Goodness, the list is long.....
First, get the to the Galoot site. This is where an international
group of people who ejoy using, finding, and talking about hand tools
gather. There are some people who make their living working with hand
tools, and lots who are very high quality amateurs. The discussions
and archives and pictures are a tremendous resource.
Lurk under the porch for a while, listen to the conversations, and
then start asking for help and information. You'll be amazed at what
URL is http://people.iarc.uaf.edu/~cswingle/archive/faq.html
Otherwise, get some good quality hand tools, learn how to sharpen,
adjust and use them, and start making things. Start small, make your
mistakes and keep going. It's a lovely way to work.
I'll be checking that site out myself,
but I'd like to reinforce something in
Old Guy's post.
There are a ton of techniques you can
learn, from books, the Web, possibly
from a friend, but nothing is going to
encourage you more than learning how to
sharpen tools. Especially hand tools. A
lot of folks farm out sharpening of
powertool edges, but hand tools lose
their edges so fast, it's impractical to
And nothing is more frustrating than a
Adam Cherbini's blog and magazine writings are always interesting to
me. He uses zero power tools.
** http://www.bburke.com/woodworking.html **
And he usually starts a project with a tree or log and goes from there to a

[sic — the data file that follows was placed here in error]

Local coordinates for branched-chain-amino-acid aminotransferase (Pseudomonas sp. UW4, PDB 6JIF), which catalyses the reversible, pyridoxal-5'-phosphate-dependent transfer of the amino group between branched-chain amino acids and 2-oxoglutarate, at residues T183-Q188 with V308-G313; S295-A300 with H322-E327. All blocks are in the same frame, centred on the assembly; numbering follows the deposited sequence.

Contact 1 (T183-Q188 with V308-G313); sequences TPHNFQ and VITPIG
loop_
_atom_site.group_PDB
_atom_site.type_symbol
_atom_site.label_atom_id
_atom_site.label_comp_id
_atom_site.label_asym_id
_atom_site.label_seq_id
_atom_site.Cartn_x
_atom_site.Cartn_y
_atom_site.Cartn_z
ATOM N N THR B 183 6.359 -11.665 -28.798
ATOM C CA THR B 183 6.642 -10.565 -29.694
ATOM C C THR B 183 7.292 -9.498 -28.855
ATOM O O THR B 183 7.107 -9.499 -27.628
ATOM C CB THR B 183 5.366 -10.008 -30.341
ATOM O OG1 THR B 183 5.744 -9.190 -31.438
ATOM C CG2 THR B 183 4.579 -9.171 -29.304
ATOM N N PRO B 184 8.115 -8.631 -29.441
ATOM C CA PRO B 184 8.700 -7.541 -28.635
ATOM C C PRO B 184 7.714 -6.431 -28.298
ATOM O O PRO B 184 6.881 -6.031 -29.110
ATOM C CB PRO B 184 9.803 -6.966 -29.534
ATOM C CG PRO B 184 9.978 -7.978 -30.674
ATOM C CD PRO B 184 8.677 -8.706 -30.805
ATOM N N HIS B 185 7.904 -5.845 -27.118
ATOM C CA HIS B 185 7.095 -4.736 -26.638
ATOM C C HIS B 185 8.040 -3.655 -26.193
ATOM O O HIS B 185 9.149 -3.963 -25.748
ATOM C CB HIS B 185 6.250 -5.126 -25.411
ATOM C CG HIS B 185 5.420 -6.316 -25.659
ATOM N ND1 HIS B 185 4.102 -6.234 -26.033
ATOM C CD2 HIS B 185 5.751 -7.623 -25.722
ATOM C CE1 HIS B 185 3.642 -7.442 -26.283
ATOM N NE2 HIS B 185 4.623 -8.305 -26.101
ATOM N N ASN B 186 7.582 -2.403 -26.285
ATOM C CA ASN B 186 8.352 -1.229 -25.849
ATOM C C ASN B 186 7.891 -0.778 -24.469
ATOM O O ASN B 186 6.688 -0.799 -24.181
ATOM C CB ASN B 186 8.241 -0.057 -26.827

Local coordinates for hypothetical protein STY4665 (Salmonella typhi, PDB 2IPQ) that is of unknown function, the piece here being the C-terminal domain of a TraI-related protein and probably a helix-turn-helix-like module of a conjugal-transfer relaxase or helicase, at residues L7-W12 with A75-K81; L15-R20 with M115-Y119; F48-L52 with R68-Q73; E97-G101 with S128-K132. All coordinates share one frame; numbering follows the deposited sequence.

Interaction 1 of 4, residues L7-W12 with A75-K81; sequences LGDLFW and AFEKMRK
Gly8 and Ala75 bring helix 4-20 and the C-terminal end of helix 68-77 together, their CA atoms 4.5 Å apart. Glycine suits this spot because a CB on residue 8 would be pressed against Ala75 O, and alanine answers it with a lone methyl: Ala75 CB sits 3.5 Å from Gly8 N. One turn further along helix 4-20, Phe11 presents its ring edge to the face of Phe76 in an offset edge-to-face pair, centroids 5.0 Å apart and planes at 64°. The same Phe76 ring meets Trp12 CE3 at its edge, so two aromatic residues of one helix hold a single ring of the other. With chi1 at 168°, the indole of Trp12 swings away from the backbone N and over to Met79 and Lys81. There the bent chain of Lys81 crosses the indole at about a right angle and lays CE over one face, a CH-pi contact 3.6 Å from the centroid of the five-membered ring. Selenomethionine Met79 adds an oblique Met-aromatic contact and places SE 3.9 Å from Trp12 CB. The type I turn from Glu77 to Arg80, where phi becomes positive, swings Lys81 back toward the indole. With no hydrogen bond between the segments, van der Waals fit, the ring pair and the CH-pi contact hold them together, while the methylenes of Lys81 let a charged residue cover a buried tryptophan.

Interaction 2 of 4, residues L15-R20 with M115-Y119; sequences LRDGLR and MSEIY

finished project! I used to really like watching his program (pbs took it
off in my area), but i dont think i would attempt some of the things he
does...all with hand tools...no electrical powered tools of any kind.
Here's a couple of books I have found to be helpful and intersting,
on the topic of hand tools:
1) Hand Tools -- Their Ways and Workings
Aldren A. Watson
(Amazon.com product link shortened)95412607&sr=1-1
2) Selecting and Using Hand Tools
The Editors of Fine Woodworking
(Amazon.com product link shortened)95412802&sr=1-1
The illustrations in Watson's book are really great and help with
understanding the bits being decribed about each of the various hand
tools discussed. Each chapter in the book covers a specific type of
hand tool. There's 31 chapters and they cover a wide range of tools.
Selecting and Using Hand Tools is a great collection of articles from
the magazine Fine Woodworking and covers a number of different hand
tools, but not as extensively as Watson's book. I found this
book most helpful for learning how to sharpen and tune hand saws.
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